In a letter to ADL, L'Oreal Chairman Lindsay Owen-Jones expressed regret that L'Oreal had corresponded with the Arab boycott office in Damascus. "An international company like L'Oreal should have refused to place itself in such an unacceptable position," he wrote. Owen-Jones thanked the League for its support of L'Oreal's business and community service activities in Israel. "The forward-looking approach that you have taken is an encouragement to L'Oreal and other companies that are already involved in Israel to expand their involvement still further."

L'Oreal has established Israel as its commercial center in the Middle East and has increased investment and manufacturing activities ranging from a new production line established in Migdal Haemek, to joint research and development projects with Israeli affiliates, as well as education and public service campaigns.



Anti-boycott ruling ...
... intllngRelatedArticles/international_law/international_law1.html.

[4] Jerusalem Post, June 15, 1999


JERUSALEM (June 15) - The new $10,000 scholarships that L'Oreal will be offering here annually stem from what company Vice President Francois Vachey describes as a "desire to do something to commemorate Israel's 50th birthday."

Vachey refers to L'Oreal's Migdal Ha'emek-based operation, Interbeauty (which employs close to 400), as the company's "Middle Eastern hub" and adds that he has "fallen in love" with the country. He sees his local employees as entrepreneurial, passionate, and very open-minded.

But according to some, L'Oreal has a checkered past highlighted by a surrender to the Arab boycott years ago. In 1994, two US congressmen and a couple of Jewish groups called for a boycott of L'Oreal because of the French company's "compliance with the Arab boycott of Israel."

The Washington Post reported at the time that in 1986, L'Oreal wrote to the Arab League's boycott office in Damascus that it had halted cosmetics production in Israel by its recently acquired Helena Rubinstein subsidiary, eliminated the company name worldwide, removed its long-standing directors, and "complied with all the regulations of the boycott of Israel."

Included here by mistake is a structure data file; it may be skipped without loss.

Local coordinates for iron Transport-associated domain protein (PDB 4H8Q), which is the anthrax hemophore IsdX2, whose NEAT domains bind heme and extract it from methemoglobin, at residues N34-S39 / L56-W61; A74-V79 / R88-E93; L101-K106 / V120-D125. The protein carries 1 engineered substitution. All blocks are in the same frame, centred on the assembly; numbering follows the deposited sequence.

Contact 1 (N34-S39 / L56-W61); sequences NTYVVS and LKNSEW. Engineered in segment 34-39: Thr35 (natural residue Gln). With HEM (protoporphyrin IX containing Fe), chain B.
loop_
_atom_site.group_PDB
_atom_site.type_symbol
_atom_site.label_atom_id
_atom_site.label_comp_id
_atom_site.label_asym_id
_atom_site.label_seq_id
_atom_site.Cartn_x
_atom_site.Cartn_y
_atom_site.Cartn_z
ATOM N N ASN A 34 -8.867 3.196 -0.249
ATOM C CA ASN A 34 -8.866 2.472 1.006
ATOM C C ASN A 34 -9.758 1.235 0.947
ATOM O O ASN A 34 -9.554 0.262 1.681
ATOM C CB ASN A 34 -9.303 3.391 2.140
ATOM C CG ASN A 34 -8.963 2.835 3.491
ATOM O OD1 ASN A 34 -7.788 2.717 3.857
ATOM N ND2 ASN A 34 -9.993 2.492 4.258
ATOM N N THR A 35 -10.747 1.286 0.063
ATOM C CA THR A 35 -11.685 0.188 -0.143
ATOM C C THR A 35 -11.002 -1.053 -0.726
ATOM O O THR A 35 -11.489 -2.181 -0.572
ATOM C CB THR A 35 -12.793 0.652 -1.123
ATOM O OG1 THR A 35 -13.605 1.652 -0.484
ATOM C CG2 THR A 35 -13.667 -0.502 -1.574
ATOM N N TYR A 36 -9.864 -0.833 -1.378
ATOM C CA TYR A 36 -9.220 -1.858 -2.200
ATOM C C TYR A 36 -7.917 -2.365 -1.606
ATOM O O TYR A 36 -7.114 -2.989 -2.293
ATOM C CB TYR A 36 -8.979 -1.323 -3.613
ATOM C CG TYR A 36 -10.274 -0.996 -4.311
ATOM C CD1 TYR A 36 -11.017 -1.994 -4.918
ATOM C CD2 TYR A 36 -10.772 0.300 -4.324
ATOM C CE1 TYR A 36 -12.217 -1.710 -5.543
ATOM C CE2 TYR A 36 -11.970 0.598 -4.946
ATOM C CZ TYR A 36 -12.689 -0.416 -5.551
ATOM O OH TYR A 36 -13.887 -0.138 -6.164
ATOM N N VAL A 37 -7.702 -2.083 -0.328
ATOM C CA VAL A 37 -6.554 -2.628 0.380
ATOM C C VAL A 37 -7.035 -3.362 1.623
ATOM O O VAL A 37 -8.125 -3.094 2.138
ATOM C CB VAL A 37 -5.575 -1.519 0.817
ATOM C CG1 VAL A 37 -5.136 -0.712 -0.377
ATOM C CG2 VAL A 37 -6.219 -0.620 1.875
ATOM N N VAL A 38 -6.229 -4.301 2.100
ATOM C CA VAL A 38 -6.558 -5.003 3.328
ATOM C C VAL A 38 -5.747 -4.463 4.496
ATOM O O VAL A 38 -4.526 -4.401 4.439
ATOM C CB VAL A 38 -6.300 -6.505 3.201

To the rest of the world, L'Oreal insisted that it never complied with the Arab boycott and that it continued to sell cosmetics in Israel.

The tone of the company's letters to the Arab League was "not very nice," a L'Oreal official was quoted by the Post as saying, but the letters were "only an appearance. We have not discriminated against anybody."

In 1995, L'Oreal agreed to pay more than $1.4 million to settle US Commerce Department charges that it cooperated with the boycott.

"L'Oreal has been here for close to 20 years and L'Oreal never stopped marketing in Israel," he insists. "L'Oreal products were here long before those of most other major companies. In fact, we were one of the first major European companies to invest so heavily in Israel."

What about the US Justice Department's 1991 investigation into L'Oreal executive Jacques Correze? (Before the probe ended, Correze resigned and then died the same day. He had been undergoing cancer treatment.)

L'Oreal was unaware of this person's past and the Justice Department never even hinted that L'Oreal, as a company, was guilty in any way, shape, or form. This episode is contrary to our philosophy, which encourages multinational and religious coexistence. In fact, I would guess that approximately half of L'Oreal's board of directors is Jewish, but we never noticed that. I must emphasize that there has never been an antisemitic policy at L'Oreal.

[5] Jewish Bulletin

L'Oreal fined $1.4 million for following Arab boycott


Israeli Embassy - List of United States Companies with Investments in Israel

L'Oreal purchased 35.5% of israeli company Interbeauty (12/96) $9m


[7] Friends of Al-Aqsa

[source for Jubilee List - Islamic Human Rights Commision]